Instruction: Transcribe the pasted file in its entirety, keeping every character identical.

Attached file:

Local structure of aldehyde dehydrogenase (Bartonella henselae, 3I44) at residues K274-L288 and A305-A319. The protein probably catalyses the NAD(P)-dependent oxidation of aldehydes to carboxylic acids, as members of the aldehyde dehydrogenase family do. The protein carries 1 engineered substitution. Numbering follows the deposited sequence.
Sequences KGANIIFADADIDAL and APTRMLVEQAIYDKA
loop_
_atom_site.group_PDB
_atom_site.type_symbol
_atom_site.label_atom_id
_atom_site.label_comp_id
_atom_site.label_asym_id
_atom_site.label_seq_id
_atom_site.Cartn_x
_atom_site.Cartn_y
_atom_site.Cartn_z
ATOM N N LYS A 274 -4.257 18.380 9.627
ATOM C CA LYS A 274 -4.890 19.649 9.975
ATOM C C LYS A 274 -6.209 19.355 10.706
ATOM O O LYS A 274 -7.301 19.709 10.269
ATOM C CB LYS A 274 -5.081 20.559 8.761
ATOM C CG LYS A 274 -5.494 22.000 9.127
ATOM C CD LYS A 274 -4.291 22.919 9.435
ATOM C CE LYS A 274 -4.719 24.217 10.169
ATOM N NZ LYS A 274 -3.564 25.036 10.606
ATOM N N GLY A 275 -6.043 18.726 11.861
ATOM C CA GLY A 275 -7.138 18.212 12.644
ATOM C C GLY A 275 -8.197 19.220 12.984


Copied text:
Local structure of aldehyde dehydrogenase (Bartonella henselae, 3I44) at residues K274-L288 and A305-A319. The protein probably catalyses the NAD(P)-dependent oxidation of aldehydes to carboxylic acids, as members of the aldehyde dehydrogenase family do. The protein carries 1 engineered substitution. Numbering follows the deposited sequence.
Sequences KGANIIFADADIDAL and APTRMLVEQAIYDKA
loop_
_atom_site.group_PDB
_atom_site.type_symbol
_atom_site.label_atom_id
_atom_site.label_comp_id
_atom_site.label_asym_id
_atom_site.label_seq_id
_atom_site.Cartn_x
_atom_site.Cartn_y
_atom_site.Cartn_z
ATOM N N LYS A 274 -4.257 18.380 9.627
ATOM C CA LYS A 274 -4.890 19.649 9.975
ATOM C C LYS A 274 -6.209 19.355 10.706
ATOM O O LYS A 274 -7.301 19.709 10.269
ATOM C CB LYS A 274 -5.081 20.559 8.761
ATOM C CG LYS A 274 -5.494 22.000 9.127
ATOM C CD LYS A 274 -4.291 22.919 9.435
ATOM C CE LYS A 274 -4.719 24.217 10.169
ATOM N NZ LYS A 274 -3.564 25.036 10.606
ATOM N N GLY A 275 -6.043 18.726 11.861
ATOM C CA GLY A 275 -7.138 18.212 12.644
ATOM C C GLY A 275 -8.197 19.220 12.984